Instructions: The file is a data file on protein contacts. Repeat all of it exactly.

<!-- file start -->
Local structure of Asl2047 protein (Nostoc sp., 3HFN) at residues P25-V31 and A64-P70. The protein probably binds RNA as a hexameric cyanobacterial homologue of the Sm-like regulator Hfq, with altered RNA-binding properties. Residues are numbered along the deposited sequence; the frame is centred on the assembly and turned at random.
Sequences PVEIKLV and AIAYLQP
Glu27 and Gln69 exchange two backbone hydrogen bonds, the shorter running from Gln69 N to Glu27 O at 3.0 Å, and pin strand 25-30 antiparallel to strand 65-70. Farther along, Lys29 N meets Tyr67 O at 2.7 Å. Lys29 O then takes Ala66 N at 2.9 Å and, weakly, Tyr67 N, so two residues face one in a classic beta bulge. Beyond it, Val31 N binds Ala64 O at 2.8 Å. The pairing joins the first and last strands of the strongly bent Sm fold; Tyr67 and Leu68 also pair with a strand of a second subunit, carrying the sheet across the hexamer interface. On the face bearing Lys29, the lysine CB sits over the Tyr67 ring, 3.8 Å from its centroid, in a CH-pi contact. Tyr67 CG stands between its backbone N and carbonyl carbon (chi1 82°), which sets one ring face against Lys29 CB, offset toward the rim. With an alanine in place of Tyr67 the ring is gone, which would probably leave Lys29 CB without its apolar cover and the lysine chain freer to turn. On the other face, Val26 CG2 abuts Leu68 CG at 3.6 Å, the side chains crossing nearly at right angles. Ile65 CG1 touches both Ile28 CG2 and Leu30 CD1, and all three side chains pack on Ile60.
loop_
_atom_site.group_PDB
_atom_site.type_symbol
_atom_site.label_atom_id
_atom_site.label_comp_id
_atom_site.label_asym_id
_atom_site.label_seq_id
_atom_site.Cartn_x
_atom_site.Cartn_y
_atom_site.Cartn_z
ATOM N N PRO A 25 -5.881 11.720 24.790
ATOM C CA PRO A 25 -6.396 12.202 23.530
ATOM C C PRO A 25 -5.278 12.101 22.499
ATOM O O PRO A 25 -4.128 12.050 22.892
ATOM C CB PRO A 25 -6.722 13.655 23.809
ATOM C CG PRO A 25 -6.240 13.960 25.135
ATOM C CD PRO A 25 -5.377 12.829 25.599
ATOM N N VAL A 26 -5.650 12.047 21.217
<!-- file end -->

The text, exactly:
Local structure of Asl2047 protein (Nostoc sp., 3HFN) at residues P25-V31 and A64-P70. The protein probably binds RNA as a hexameric cyanobacterial homologue of the Sm-like regulator Hfq, with altered RNA-binding properties. Residues are numbered along the deposited sequence; the frame is centred on the assembly and turned at random.
Sequences PVEIKLV and AIAYLQP
Glu27 and Gln69 exchange two backbone hydrogen bonds, the shorter running from Gln69 N to Glu27 O at 3.0 Å, and pin strand 25-30 antiparallel to strand 65-70. Farther along, Lys29 N meets Tyr67 O at 2.7 Å. Lys29 O then takes Ala66 N at 2.9 Å and, weakly, Tyr67 N, so two residues face one in a classic beta bulge. Beyond it, Val31 N binds Ala64 O at 2.8 Å. The pairing joins the first and last strands of the strongly bent Sm fold; Tyr67 and Leu68 also pair with a strand of a second subunit, carrying the sheet across the hexamer interface. On the face bearing Lys29, the lysine CB sits over the Tyr67 ring, 3.8 Å from its centroid, in a CH-pi contact. Tyr67 CG stands between its backbone N and carbonyl carbon (chi1 82°), which sets one ring face against Lys29 CB, offset toward the rim. With an alanine in place of Tyr67 the ring is gone, which would probably leave Lys29 CB without its apolar cover and the lysine chain freer to turn. On the other face, Val26 CG2 abuts Leu68 CG at 3.6 Å, the side chains crossing nearly at right angles. Ile65 CG1 touches both Ile28 CG2 and Leu30 CD1, and all three side chains pack on Ile60.
loop_
_atom_site.group_PDB
_atom_site.type_symbol
_atom_site.label_atom_id
_atom_site.label_comp_id
_atom_site.label_asym_id
_atom_site.label_seq_id
_atom_site.Cartn_x
_atom_site.Cartn_y
_atom_site.Cartn_z
ATOM N N PRO A 25 -5.881 11.720 24.790
ATOM C CA PRO A 25 -6.396 12.202 23.530
ATOM C C PRO A 25 -5.278 12.101 22.499
ATOM O O PRO A 25 -4.128 12.050 22.892
ATOM C CB PRO A 25 -6.722 13.655 23.809
ATOM C CG PRO A 25 -6.240 13.960 25.135
ATOM C CD PRO A 25 -5.377 12.829 25.599
ATOM N N VAL A 26 -5.650 12.047 21.217